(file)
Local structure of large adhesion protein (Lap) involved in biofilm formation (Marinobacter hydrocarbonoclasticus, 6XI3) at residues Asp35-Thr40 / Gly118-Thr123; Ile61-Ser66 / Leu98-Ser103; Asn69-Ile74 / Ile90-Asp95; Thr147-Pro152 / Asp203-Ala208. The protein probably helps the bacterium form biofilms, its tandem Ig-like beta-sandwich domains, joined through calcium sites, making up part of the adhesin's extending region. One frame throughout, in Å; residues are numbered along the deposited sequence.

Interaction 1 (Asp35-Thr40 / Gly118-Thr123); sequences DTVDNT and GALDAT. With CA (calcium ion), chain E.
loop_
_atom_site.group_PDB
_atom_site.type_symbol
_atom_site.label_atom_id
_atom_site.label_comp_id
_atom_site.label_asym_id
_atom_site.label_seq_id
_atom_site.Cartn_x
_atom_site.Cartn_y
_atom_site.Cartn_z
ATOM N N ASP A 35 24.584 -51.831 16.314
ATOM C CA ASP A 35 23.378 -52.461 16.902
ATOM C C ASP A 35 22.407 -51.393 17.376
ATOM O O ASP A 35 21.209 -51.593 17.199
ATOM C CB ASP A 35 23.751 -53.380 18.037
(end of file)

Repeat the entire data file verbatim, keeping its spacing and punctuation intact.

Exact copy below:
Local structure of large adhesion protein (Lap) involved in biofilm formation (Marinobacter hydrocarbonoclasticus, 6XI3) at residues Asp35-Thr40 / Gly118-Thr123; Ile61-Ser66 / Leu98-Ser103; Asn69-Ile74 / Ile90-Asp95; Thr147-Pro152 / Asp203-Ala208. The protein probably helps the bacterium form biofilms, its tandem Ig-like beta-sandwich domains, joined through calcium sites, making up part of the adhesin's extending region. One frame throughout, in Å; residues are numbered along the deposited sequence.

Interaction 1 (Asp35-Thr40 / Gly118-Thr123); sequences DTVDNT and GALDAT. With CA (calcium ion), chain E.
loop_
_atom_site.group_PDB
_atom_site.type_symbol
_atom_site.label_atom_id
_atom_site.label_comp_id
_atom_site.label_asym_id
_atom_site.label_seq_id
_atom_site.Cartn_x
_atom_site.Cartn_y
_atom_site.Cartn_z
ATOM N N ASP A 35 24.584 -51.831 16.314
ATOM C CA ASP A 35 23.378 -52.461 16.902
ATOM C C ASP A 35 22.407 -51.393 17.376
ATOM O O ASP A 35 21.209 -51.593 17.199
ATOM C CB ASP A 35 23.751 -53.380 18.037